The biggest event for me this year was completely outside of work and had nothing to do with statistics or R: I got married. We technically met at the Open Stats meetup and I did build our wedding website with RMarkdown, so R was still involved. We just returned from our around-the-world honeymoon so I thought the best way to track our travels would be with maps and globes using
Before we get to any code, the following packages were used in making this post.
This was an extensive trip that, in addition to traditional vacation activities, included a few visits to clients and speaking and a few conferences and meetups. In all, we visited, London, Singapore, Hong Kong, Auckland, Queenstown, Bora Bora, Tahiti, Moorea, San Jose and San Francisco, with a connection or two in between.
The airport/ferry codes for our trip were the following.
|AKL||ZQN||Air New Zealand|
|ZQN||AKL||Air New Zealand|
|AKL||PPT||Air New Zealand|
|PPT||LAX||Air Tahiti Nui|
Converting these to latitude and longitude is easy thanks to Open Flights.
# read in the data airports <- readr::read_csv('https://raw.githubusercontent.com/jpatokal/openflights/master/data/airports-extended.dat', # give it good column names since the data are headerless col_names=c('ID', 'Name', 'City', 'Country', 'IATA', 'ICAO', 'Latitude', 'Longitude', 'Altitude', 'Timezone', 'DST', 'Tz', 'Type', 'Source'))
We then use
filter to get just the ports we visited. Notice how we use a second
visited <- airports %>% select(Name, City, Country, IATA, Latitude, Longitude) %>% filter(IATA %in% (codes %>% select(Origin, Destination) %>% unlist))
DT::datatable(visited, elementId='AirportsTable', rownames=FALSE, extensions=c('FixedHeader', 'Scroller'), options=list( dom='<"top"f>rt<"bottom"i><"clear">' , scrollY=200, scroller=TRUE ) ) %>% DT::formatRound(columns=c('Latitude', 'Longitude'), digits=2)
We then manually reorder the airports so that edges can be drawn nicely between them. This is akin to creating an edgelist of airport-pairs. This is not the most robust way of creating this list, but suffices for our purposes.
visitedOrdered <- visited %>% slice(c(12, 1, 2, 8, 7, 5, 6, 5, 13, 3, 4, 13, 10, 11, 12))
For the first visualization let’s create a map using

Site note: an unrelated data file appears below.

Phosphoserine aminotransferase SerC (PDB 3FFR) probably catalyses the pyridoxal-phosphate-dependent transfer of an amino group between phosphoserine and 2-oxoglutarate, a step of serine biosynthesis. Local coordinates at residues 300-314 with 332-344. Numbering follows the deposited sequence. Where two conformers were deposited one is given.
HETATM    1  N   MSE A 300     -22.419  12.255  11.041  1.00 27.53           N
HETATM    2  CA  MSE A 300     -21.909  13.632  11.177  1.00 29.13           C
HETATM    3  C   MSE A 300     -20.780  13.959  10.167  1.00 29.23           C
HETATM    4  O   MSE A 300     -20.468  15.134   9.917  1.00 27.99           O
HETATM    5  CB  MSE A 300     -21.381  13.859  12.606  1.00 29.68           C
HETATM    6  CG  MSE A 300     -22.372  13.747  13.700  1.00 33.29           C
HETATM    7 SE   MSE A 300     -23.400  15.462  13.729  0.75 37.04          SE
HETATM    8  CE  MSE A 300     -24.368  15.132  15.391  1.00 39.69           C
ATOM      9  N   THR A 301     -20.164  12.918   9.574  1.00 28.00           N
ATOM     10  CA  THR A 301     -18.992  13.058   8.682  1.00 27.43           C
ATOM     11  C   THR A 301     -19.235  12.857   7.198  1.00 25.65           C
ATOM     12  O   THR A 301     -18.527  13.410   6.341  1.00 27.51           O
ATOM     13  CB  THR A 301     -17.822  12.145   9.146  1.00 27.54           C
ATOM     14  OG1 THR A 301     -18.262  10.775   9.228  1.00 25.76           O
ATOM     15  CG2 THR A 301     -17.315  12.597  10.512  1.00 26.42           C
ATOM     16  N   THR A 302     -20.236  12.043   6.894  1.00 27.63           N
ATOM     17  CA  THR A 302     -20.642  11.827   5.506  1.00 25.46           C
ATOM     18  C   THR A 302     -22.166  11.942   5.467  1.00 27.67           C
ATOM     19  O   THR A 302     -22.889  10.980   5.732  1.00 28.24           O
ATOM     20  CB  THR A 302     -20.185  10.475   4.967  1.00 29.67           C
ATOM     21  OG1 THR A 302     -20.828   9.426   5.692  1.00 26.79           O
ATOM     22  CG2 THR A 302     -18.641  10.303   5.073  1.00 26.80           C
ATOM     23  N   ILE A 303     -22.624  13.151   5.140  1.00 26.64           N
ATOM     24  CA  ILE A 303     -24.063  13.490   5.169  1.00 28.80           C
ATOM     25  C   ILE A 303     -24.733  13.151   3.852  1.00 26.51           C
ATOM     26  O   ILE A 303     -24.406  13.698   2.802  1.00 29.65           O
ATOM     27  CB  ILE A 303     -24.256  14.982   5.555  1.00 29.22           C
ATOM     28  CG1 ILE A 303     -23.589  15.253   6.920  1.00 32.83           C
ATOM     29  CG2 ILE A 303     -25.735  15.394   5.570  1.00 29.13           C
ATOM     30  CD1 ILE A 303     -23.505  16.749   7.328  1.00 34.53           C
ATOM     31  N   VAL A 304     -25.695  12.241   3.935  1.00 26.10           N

# initialize the widget leaflet(data=visitedOrdered) %>% # overlay map tiles addTiles() %>% # plot lines from one point to another addPolylines(lng=~Longitude, lat=~Latitude) %>% # add markers with city names addMarkers(lng=~Longitude, lat=~Latitude, popup=~City)
Unfortunately, this doesn’t quite capture the directions of the flights as it makes it look like we flew back west to get to Papeete. So let’s try a globe instead using
We augment the edgelist of airports so that it has the latitude and longitude of the origin and destination airports for each flight.
flightPaths <- codes %>% left_join(visited %>% select(IATA, Longitude, Latitude), by=c('Origin'='IATA')) %>% rename(oLong=Longitude, oLat=Latitude) %>% left_join(visited %>% select(IATA, Longitude, Latitude), by=c('Destination'='IATA')) %>% rename(dLong=Longitude, dLat=Latitude)
DT::datatable(visited, elementId='FlightPathLatLong', rownames=FALSE, extensions=c('FixedHeader', 'Scroller'), options=list( dom='<"top"f>rt<"bottom"i><"clear">' , scrollY=200, scroller=TRUE ) ) %>% DT::formatRound(columns=c('Latitude', 'Longitude'), digits=2)
Now we can provide that data to
threejs. We first specify an image to overlay on the globe. Then we specify the latitude and longitude of visited airports. After that, we provide the origin and destination latitudes and longitudes of our flights. The rest of the arguments are cosmetic.
globejs( # the image to overlay on the globe img="http://eoimages.gsfc.nasa.gov/images/imagerecords/73000/73909/world.topo.bathy.200412.3x5400x2700.jpg", # lat/long of visited airports lat=visited$Latitude, long=visited$Longitude, # lat/long of origin and destination arcs=flightPaths %>% select(oLat, oLong, dLat, dLong), # cosmetic adjustments arcsHeight=.4, arcsLwd=7, arcsColor="red", arcsOpacity=.95, atmosphere=FALSE, fov=30, rotationlat=0.3, rotationlong=.8*pi)
We now calculate the total distance traveled (not including car trips) using Haversine Distance to account for the curvature of the Earth.
distHaversine(visitedOrdered %>% select(Longitude, Latitude), r=3959) %>% sum
##  28660.52
So we traveled 3,760 more miles than the circumference of the Earth.
Beyond the epic proportions of our travel, this honeymoon was outstanding from the sheer length, to the vastly different places we visited, to the food we ate and the sights we saw, to the activities we participated in, to the great people along the way. And, of course, it’s amazing to spend a month traveling with your favorite person.
Jared Lander is the Chief Data Scientist of Lander Analytics a New York data science firm, Adjunct Professor at Columbia University, Organizer of the New York Open Statistical Programming meetup and the New York and Washington DC R Conferences and author of R for Everyone.
What a year!